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From Davi Arnaut <d...@haxent.com.br>
Subject Re: svn commit: r467655 - in /httpd/httpd/trunk: CHANGES docs/manual/mod/mod_cache.xml modules/cache/mod_cache.c modules/cache/mod_cache.h
Date Wed, 25 Oct 2006 21:48:31 GMT
Graham Leggett wrote:
> Davi Arnaut wrote:
> 
>> Yes, first because size_t is 32 bits :). When you do a read like this on
>> a file bucket, the whole bucket is not read into memory. The read
>> function splits the bucket and changes the current bucket to refer to
>> data that was read.
> 
> 32 bits is 4GB. A large number of webservers don't have memory that 
> size, thus the problem.
> 
>> The problem lies that those new buckets keep accumulating in the
>> brigade! See my patch again.
> 
> Where?

I was referring to "it will attempt to read all 4.7GB". Such a thing
does not exist!

> We start with one 4.7GB bucket in a brigade.

No, we start with a file bucket on the brigade, I will try to explain
what happens to see if we are talking about the same thing.

Suppose we have a brigade containing a a file bucket, and the file size
is 4.7GB. We want to read it fully.

When we call apr_bucket_read() on this bucket, we end-up calling the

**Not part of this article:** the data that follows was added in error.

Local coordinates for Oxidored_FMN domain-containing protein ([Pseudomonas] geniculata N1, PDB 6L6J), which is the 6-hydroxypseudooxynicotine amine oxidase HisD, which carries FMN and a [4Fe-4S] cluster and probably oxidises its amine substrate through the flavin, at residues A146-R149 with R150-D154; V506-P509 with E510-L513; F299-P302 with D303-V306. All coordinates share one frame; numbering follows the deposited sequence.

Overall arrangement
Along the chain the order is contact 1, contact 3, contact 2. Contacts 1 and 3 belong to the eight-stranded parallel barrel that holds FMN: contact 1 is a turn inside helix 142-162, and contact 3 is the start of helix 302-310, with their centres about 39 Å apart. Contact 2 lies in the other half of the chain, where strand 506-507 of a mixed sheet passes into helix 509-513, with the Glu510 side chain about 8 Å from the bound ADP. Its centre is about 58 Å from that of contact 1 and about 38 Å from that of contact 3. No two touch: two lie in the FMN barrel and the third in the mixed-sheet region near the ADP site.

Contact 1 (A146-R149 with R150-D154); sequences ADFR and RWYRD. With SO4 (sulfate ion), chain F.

bucket read function (file_bucket_read). What does the bucket file read do ?

If mmap is supported, it mmaps APR_MMAP_LIMIT bytes (4MB) by creating a
new mmap bucket and splits the bucket. So, after calling read on a file
bucket you have two buckets on the brigade. The first one is the mmap
bucket and last is file bucket with a updated offset.

The same thing happens if mmap is not supported, but the bucket type
will be a heap bucket. If we don't delete or flush those implicitly
created buckets they will keep the whole file in memory, but one single
read will not put the entire file on memory.

What Joe's patch does is remove this first implicitly created bucket
from the brigade, placing it on the brigade on a temporary brigade for
sending it to the client.

That's why splitting the brigade with magical values (16MB) is not such
a good idea, because the bucket type knows betters and will split the
bucket anyway.

--
Davi Arnaut

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